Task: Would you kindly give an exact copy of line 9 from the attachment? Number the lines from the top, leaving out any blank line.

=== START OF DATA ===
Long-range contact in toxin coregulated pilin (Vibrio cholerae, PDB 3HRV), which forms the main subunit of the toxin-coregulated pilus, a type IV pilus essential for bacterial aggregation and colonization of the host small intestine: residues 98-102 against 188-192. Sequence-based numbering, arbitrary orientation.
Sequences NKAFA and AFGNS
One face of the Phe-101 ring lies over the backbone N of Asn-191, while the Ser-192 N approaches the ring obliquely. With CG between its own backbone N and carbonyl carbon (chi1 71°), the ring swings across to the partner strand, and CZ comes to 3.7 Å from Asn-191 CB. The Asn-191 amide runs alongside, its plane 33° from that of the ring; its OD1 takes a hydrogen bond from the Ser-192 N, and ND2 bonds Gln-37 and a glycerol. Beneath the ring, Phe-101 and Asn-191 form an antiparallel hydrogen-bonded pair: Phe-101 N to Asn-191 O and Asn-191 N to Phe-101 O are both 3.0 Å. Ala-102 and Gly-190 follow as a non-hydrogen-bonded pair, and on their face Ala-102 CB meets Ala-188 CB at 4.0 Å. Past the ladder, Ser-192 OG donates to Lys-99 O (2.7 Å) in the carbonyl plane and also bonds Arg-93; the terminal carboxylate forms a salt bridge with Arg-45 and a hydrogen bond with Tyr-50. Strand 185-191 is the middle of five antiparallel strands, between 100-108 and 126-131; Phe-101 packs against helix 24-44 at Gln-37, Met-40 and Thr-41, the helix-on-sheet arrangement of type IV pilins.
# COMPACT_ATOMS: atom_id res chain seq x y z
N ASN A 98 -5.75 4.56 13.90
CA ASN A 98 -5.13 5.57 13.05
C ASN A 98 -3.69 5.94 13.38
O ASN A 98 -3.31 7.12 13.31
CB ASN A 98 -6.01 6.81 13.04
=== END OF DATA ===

CB ASN A 98 -6.01 6.81 13.04